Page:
Behind Huckabee's radical 'Fair Tax'

The Republican candidate is fairly conservative - except when it comes to an ambitious plan for scrapping the IRS.

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By Pat Regnier, Money Magazine editor at large


NEW YORK (Money) -- With Mike Huckabee's big win in the Iowa Republican caucus Thursday, more people are asking, "So what's this guy actually stand for?"

Answer: For the most part, he's a pretty conventional conservative Republican.

But on economics, he has one big, out-of-left-field-or maybe make that out-of-right-field-idea. It's called the "Fair Tax," which is spin-ease for a national retail sales tax.

The sales tax idea isn't Huckabee's invention. It was developed by a group called Americans for Fair Taxation, and it has already been written into a bill sponsored by Georgia congressman John Linder.

Conservative talk radio host Neal Boortz has helped turn it into a grassroots cause, and his FairTax Book, which he co-wrote with Linder, briefly held the No. 1 spot on the New York Times non-fiction best seller list.

Here's a quick guide to how the "Fair Tax" is supposed to work, and to some of the problems it might run into if a President Huckabee ever tried to get it passed.

How would the "Fair Tax" change the tax code?

It would scrap it almost entirely. You wouldn't pay income tax, Social Security and Medicare payroll taxes, the alternative minimum tax, a capital gains tax or estate tax. No more complex tax returns to fill out, either.

Instead, everyone would pay a flat sales tax on almost everything they buy: Food, clothes, new cars, diapers, even health care and financial services.

How high would the sales tax be?

Under the proposal, you'd pay a 30% mark-up over the pre-tax price.

Hang on... I read another story about this and it said the Fair Tax would be 23%

Well, it depends on how you want to do the math.

Say you buy a $1 pack of gum, and then pay 30% in tax, for a total price of $1.30. The extra 30 cents you paid is 23% of $1.30.

Sales tax supporters frequently cite the number as percentage of your spending. They say this makes it easier to compare the sales tax to the income tax.

Critics, including conservative commentator Bruce Bartlett, have argued that people generally think of sales taxes in terms of mark-ups - that's how state sales taxes are expressed - and that FairTaxers are just trying to come up with the lowest possible number to make their idea easier to sell.

A 30% tax on food and medicine would be hard on the poor, wouldn't it?

If that's all there was to the plan, yes. On its own, a national sales tax would be extremely regressive - that is, it would tax everyone who spent everything they earned (and that's a lot of us) at 23% of their income, while those who made enough money to set some aside would, in effect, pay a lower overall rate.

But the sales tax plan would partly offset this effect by sending every household in America, from the family of a poor single mother to Warren Buffett, a check to cover the taxes on their spending up to the poverty level.

Factor in that cash from the government, and each family's net tax burden goes down, so that the Fair Tax looks more progressive.

For example, a family of three earning $30,000 a year and spending all their income would give 5% of their pay to the government (see correction at end of story); one earning and spending $125,000 would pay a net rate of about 19%.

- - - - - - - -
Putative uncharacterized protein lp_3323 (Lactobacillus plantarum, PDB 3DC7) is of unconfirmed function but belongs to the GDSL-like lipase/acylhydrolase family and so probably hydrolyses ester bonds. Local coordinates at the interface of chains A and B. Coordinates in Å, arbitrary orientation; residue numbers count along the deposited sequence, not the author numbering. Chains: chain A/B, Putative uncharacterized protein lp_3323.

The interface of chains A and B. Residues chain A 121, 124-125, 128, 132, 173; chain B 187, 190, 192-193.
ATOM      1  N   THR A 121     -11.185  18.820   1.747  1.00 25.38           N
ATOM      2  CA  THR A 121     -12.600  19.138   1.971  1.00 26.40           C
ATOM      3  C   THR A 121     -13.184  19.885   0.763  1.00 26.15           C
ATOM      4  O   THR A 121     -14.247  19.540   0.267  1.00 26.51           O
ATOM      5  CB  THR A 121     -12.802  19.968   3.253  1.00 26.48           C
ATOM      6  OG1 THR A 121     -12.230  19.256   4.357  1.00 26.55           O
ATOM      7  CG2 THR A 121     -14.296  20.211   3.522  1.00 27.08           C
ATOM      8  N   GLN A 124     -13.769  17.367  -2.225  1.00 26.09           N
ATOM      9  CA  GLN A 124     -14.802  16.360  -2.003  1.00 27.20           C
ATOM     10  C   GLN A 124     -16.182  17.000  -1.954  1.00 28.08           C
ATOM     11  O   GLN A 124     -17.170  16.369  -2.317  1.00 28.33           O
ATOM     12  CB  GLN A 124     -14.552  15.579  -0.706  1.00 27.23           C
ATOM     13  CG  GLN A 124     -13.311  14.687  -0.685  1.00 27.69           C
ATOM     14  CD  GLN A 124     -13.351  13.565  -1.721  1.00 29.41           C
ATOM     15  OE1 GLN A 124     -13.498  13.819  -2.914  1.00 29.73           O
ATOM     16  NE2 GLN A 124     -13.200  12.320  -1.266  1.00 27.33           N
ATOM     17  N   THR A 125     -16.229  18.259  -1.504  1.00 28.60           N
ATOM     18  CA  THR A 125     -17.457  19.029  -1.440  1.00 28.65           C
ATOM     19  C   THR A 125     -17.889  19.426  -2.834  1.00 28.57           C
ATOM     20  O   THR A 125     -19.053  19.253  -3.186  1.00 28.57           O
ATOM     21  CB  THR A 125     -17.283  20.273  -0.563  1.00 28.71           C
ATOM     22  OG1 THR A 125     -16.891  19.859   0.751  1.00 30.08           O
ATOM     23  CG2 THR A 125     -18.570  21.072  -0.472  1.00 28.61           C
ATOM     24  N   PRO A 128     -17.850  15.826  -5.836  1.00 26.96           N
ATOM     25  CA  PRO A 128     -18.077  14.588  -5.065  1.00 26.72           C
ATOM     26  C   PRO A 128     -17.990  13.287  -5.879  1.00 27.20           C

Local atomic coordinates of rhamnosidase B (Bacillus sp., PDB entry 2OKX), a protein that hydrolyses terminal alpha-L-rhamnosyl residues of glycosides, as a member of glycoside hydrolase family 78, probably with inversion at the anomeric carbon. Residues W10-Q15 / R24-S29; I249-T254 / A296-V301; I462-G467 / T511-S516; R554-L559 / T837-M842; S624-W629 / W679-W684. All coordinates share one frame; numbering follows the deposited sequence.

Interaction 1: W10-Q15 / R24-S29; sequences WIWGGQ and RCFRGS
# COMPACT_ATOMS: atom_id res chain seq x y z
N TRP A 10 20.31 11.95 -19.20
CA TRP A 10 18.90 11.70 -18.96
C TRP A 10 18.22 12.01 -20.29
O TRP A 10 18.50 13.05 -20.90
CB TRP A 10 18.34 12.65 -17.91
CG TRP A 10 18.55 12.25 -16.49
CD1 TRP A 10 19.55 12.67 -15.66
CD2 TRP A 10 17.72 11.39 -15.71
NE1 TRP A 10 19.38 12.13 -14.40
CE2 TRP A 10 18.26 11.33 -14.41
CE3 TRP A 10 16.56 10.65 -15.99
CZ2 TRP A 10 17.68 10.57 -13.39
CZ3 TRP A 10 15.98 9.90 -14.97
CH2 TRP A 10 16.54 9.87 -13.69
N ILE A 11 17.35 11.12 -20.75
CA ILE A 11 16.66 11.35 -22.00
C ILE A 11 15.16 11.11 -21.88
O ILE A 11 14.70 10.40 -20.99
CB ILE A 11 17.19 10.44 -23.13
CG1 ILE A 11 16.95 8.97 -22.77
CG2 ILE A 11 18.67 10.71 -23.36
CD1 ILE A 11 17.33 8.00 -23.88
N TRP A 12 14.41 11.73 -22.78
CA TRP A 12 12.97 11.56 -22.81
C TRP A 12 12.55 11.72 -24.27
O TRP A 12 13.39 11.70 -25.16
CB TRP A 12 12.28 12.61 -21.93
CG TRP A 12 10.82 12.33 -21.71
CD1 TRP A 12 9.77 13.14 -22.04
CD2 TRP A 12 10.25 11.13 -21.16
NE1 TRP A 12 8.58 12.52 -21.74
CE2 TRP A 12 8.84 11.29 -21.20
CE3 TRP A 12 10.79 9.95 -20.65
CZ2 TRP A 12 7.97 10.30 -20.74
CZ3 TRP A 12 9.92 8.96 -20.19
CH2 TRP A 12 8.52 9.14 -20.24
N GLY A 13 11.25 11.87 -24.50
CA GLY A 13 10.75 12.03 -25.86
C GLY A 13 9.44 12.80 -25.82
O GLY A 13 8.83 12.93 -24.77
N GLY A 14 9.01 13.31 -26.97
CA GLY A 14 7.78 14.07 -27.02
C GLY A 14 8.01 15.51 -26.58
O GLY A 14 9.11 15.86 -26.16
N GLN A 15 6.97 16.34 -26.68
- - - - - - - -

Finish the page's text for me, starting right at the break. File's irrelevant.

So the "Fair Tax" really is pretty fair then?

"Fair" is a value judgment, but a lot of people won't think this admittedly lurid scenario sounds fair at all: Let's say a hedge fund manager has a good year and earns $1 billion. If he can somehow manage to scrape by spending, say, $100 million, the other $900 million is tax free. He'll have paid about 2% of his income in taxes that year.

If those who can afford to save a large chunk of their income pay less, the burden of taxes in any given year likely shifts to lower earners.

Advocates of a sales tax point out that the hedge fund manager will still have to pay taxes on that $900 million when he (or his heirs) actually spend it. They argue the tax looks much more equitable if you consider tax burdens over a lifetime.

What's the point of doing this, anyway?

Shifting to a sales tax gives people more incentive to save and invest, which supporters believe would be a big spur to economic growth.

But the cover of The FairTax Book sums up the real grassroots appeal: It shows the letters "IRS" inside a red circle, with a big red line slashed across.

Could this happen?

The Fair Tax may have fans among talk radio listeners, but it hasn't been taken very seriously in Washington so far.

That may be because the sales tax would take away many special tax breaks and loopholes beloved by lobbyists. It would also limit the ability of legislators to target tax breaks to help favored groups - including many in the middle class.

And besides the inevitable debate over fairness, many tax experts, including a panel appointed by President Bush to consider tax reform options, question whether it could really work.

Would legislators really be willing to tax baby food, or will they try to carve out exceptions? With each exception, the rate on everything else would have to be higher.

And with all taxes rolled into one high rate, the temptation to cheat could be very high as well. Too much evasion would require the government to raise the tax.

So while that might not technically be an IRS anymore, you can bet there'd still be plenty of government employees out there enforcing the tax laws.

Correction: An earlier version of this story understated the impact of government offsets to the consumption tax. After receiving a government check, a family of three earning $30,000 a year and spending all their income would effectively be taxed at 5%, not 7%.  To top of page

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